Just like a forest ecosystem, families are complex and interconnected systems that rely on mutual support and maintenance to ensure the well-being of all its members, especially the most vulnerable: the children. The impact of the family dynamic on children can have a lasting effect on their development and self-image that extends well beyond childhood.
As we as parents navigate our roles and responsibilities, we may overlook certain aspects of our children’s needs or struggle to keep up with the ever-changing trends and information available. It’s essential to know how to initiate a dialogue with kids that enables them to receive the right kind of support they need. There are ways we can learn, relearn, and reapply our knowledge in real-time. Together we can explore the importance of creating the right space for children to develop a positive self-image and a healthy sense of self-esteem.
Re-experiencing Childhood With Compassion
As a counsellor, I get how crucial it is to create a supportive environment for children to grow and develop in. When I work with children, I always try to remind them that their inner child is always with them, no matter how old they get. It’s important to stay in touch with that sense of curiosity and openness that we all had as children.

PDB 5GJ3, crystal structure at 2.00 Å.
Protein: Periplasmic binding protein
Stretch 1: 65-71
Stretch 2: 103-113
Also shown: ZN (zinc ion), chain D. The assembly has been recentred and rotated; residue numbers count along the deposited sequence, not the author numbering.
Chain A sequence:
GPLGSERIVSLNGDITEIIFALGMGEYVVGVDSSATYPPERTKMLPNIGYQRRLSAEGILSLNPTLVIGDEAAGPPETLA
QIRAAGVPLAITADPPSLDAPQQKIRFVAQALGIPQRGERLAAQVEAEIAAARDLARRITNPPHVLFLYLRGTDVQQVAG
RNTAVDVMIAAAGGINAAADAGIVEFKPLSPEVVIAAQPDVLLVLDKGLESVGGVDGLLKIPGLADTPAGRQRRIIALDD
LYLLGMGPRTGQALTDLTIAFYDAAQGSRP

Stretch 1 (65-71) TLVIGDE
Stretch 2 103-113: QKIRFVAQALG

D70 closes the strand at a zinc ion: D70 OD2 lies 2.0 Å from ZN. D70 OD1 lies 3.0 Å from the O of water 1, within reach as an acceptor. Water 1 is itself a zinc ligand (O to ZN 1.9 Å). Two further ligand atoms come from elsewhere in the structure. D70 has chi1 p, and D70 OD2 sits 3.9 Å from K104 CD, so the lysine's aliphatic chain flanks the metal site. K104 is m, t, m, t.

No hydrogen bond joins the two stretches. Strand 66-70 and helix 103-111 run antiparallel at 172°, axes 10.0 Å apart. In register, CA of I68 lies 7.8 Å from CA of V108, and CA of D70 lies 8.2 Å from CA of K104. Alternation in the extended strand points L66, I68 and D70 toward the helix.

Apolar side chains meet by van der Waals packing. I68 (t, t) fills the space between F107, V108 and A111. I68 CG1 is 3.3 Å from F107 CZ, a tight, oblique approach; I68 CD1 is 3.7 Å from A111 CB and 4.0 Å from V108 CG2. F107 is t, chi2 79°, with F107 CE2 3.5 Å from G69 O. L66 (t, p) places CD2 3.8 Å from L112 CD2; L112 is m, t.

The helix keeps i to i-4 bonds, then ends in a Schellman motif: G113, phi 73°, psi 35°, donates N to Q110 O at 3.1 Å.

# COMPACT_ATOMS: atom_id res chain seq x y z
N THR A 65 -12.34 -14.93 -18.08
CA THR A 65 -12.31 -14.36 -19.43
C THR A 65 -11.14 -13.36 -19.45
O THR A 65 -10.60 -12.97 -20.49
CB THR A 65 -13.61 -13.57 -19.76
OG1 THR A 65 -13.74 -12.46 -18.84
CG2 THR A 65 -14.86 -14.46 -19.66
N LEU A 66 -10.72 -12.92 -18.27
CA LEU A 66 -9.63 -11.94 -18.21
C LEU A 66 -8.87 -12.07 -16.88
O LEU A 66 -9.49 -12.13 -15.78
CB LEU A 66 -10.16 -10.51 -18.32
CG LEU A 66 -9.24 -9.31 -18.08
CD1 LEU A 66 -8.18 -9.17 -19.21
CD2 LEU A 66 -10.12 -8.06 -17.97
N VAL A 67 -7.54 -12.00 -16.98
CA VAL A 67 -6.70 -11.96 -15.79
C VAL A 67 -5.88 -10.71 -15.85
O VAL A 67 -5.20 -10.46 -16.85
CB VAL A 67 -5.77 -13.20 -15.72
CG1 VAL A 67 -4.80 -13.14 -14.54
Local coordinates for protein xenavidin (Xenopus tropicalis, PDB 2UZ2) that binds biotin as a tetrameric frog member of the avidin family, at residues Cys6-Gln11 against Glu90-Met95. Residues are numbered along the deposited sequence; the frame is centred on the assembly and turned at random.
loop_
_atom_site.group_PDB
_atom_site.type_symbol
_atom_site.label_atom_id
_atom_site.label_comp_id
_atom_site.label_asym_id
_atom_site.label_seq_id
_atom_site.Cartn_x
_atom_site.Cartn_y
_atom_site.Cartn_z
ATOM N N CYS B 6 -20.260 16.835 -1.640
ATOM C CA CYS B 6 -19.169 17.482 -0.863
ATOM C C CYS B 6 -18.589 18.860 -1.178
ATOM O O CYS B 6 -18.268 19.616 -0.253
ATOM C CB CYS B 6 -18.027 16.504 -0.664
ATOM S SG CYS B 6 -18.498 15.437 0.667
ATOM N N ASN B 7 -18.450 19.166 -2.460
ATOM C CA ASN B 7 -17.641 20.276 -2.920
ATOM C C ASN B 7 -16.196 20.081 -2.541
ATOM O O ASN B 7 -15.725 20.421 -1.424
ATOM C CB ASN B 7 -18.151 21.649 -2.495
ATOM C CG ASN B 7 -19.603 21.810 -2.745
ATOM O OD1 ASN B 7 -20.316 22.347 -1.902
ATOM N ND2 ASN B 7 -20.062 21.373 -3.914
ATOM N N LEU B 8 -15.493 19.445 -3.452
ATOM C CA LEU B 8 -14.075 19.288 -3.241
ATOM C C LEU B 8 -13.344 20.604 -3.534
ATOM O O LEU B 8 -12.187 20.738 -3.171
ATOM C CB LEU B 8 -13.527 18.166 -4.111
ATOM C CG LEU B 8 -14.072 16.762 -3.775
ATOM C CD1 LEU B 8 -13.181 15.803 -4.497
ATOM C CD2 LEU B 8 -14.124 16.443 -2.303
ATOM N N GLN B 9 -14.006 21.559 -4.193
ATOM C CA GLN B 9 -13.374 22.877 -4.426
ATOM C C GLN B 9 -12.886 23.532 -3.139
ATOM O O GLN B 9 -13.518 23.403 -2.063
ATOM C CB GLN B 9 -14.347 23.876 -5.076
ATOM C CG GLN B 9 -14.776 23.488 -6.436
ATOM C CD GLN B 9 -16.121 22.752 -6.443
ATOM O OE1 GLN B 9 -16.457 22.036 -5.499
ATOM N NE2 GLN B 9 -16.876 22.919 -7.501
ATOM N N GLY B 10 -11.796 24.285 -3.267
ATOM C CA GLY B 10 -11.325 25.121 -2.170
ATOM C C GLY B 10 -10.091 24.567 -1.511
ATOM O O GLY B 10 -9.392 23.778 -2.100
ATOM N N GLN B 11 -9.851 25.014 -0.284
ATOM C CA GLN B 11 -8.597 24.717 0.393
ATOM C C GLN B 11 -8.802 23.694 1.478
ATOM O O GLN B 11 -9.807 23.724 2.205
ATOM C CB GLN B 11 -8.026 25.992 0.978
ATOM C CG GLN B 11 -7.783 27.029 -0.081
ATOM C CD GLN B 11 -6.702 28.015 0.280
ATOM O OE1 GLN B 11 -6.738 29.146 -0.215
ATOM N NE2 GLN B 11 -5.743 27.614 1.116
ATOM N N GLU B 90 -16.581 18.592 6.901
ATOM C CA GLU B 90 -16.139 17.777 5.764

As adults, we may have forgotten just how intense our childhood learning experiences were. We learned to understand ourselves, our environment, and our place in the world. Our sense of identity, belonging, and purpose was shaped during those early years, and our experiences as children can influence how we see ourselves and others for years to come.
That’s why creating the right space for children makes a monumental difference. The way parents approach their children about mistakes, unmet goals, and even the small everyday frustrations, can have a huge impact on their psychological well-being as they grow. Children who receive the right kind of support and guidance at the right time can develop a positive self-image and a healthy sense of self-esteem.
Children who lack the right kind of support or are not guided with empathy, care, and compassion by adults may struggle to develop a positive self-image. They may feel self-doubt, anxiety, and low self-esteem, and may struggle to connect with others and find their place in the world.
We as parents need to remember that our own experiences as children can influence the way we parent our own children. If you had a difficult childhood or struggled with your own sense of self-worth, it’s necessary to work through those issues so that you can better empathise with your child’s experiences and provide them with the support they need.
Embracing All Parts
I often encounter clients and families who are struggling with feeling limited or pathologised by their mental health or disability labels. While labels can be useful in providing a sense of identity and community, they can also be restrictive. That’s why I believe in working with every person to find what works for them specifically and encourage them to embrace all parts of themselves.
The more we tell someone that they can’t do something because of their label, disability or divergence, the less we enable them to find ways to have agency over how they navigate periods of distress. Labels are meant to serve the individual rather than purely classify them. Self-identification and classification can foster community, counteract feelings of confusion, otherness, and shame, and make it easier to handle difficult emotions.